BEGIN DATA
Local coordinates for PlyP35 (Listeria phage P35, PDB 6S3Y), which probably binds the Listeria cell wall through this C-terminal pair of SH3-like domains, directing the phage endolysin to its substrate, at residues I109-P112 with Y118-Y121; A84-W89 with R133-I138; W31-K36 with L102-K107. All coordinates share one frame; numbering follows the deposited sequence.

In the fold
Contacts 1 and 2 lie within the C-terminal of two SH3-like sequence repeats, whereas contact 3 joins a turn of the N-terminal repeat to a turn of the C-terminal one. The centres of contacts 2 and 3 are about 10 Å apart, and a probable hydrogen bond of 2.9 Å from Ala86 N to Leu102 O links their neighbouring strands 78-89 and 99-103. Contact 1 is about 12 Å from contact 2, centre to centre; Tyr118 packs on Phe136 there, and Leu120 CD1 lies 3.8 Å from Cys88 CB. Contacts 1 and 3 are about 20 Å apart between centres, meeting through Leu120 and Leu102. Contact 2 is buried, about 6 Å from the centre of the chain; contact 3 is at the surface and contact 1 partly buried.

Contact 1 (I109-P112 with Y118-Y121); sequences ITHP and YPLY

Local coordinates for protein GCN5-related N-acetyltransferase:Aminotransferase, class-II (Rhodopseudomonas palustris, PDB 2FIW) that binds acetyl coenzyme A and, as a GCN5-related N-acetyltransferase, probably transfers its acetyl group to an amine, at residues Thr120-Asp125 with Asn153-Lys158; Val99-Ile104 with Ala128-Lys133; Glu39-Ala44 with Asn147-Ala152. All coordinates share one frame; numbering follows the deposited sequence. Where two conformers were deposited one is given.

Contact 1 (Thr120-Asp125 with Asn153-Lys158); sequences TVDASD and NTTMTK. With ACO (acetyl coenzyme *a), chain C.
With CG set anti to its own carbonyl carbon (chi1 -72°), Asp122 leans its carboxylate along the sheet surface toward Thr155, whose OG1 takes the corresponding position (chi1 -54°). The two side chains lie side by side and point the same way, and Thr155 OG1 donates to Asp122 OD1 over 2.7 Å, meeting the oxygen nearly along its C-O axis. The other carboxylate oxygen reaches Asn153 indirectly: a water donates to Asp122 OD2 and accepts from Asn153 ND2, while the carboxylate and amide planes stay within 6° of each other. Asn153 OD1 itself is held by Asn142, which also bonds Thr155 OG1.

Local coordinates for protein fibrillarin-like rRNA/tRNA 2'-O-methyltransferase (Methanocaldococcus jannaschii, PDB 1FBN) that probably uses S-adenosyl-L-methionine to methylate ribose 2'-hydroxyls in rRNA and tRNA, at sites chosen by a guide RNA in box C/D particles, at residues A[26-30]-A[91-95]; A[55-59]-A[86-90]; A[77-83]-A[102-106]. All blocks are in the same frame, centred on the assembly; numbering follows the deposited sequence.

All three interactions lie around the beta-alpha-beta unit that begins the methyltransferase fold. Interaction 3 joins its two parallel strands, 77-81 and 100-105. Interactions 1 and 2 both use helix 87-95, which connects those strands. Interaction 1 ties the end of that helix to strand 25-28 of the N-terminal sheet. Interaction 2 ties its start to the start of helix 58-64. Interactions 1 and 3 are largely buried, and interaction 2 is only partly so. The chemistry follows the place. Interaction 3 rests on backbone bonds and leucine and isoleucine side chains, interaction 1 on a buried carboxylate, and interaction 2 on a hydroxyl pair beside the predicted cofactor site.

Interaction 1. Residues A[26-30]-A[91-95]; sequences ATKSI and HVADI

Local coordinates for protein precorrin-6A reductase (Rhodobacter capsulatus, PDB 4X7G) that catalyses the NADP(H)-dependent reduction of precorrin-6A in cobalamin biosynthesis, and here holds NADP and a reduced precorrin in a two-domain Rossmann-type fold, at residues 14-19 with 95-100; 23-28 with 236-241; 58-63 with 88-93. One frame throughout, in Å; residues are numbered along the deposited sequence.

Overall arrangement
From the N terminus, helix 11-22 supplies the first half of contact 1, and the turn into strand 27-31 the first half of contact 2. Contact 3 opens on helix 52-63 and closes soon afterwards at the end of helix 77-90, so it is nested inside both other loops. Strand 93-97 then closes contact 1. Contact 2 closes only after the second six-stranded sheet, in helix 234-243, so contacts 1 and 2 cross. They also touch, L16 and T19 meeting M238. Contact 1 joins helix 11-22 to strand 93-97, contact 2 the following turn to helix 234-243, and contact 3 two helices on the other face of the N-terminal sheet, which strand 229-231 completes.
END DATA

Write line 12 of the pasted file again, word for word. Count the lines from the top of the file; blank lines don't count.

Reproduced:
Overall arrangement